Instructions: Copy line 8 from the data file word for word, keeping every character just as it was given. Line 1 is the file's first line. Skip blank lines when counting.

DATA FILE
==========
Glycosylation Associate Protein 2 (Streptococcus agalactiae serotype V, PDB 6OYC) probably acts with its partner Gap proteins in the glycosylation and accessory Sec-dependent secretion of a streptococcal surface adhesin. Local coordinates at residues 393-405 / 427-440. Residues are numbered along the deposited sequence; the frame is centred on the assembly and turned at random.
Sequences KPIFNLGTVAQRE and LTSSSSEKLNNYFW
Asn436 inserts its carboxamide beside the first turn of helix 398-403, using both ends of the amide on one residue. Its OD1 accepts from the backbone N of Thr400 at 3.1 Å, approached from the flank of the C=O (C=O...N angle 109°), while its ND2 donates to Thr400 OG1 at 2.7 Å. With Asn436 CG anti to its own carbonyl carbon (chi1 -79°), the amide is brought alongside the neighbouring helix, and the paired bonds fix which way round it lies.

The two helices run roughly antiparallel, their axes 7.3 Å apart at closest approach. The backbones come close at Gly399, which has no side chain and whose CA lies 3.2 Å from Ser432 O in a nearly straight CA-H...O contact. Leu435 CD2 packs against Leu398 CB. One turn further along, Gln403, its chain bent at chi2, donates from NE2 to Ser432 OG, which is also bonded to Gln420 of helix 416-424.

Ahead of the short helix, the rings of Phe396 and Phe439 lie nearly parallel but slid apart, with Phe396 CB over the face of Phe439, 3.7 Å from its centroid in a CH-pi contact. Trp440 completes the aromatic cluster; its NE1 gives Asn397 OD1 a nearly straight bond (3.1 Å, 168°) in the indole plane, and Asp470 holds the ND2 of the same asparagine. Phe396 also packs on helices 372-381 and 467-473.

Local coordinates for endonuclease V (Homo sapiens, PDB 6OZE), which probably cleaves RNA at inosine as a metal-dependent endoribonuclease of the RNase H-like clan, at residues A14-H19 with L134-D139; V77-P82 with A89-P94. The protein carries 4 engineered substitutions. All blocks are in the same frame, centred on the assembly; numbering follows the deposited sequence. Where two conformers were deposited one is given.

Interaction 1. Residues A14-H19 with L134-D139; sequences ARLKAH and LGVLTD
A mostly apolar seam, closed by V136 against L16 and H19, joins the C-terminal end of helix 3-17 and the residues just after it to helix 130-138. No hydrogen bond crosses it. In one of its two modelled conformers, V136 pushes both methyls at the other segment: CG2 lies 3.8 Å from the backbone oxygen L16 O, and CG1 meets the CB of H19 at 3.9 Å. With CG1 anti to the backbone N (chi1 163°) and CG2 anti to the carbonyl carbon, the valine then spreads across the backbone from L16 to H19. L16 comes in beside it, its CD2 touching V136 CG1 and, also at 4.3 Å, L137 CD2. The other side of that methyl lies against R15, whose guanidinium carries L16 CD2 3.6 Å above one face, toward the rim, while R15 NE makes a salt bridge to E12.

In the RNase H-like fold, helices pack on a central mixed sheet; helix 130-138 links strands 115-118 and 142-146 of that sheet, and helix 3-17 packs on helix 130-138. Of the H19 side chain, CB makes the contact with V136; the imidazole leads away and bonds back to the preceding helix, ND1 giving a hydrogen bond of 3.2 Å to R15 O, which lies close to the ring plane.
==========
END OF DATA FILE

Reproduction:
A mostly apolar seam, closed by V136 against L16 and H19, joins the C-terminal end of helix 3-17 and the residues just after it to helix 130-138. No hydrogen bond crosses it. In one of its two modelled conformers, V136 pushes both methyls at the other segment: CG2 lies 3.8 Å from the backbone oxygen L16 O, and CG1 meets the CB of H19 at 3.9 Å. With CG1 anti to the backbone N (chi1 163°) and CG2 anti to the carbonyl carbon, the valine then spreads across the backbone from L16 to H19. L16 comes in beside it, its CD2 touching V136 CG1 and, also at 4.3 Å, L137 CD2. The other side of that methyl lies against R15, whose guanidinium carries L16 CD2 3.6 Å above one face, toward the rim, while R15 NE makes a salt bridge to E12.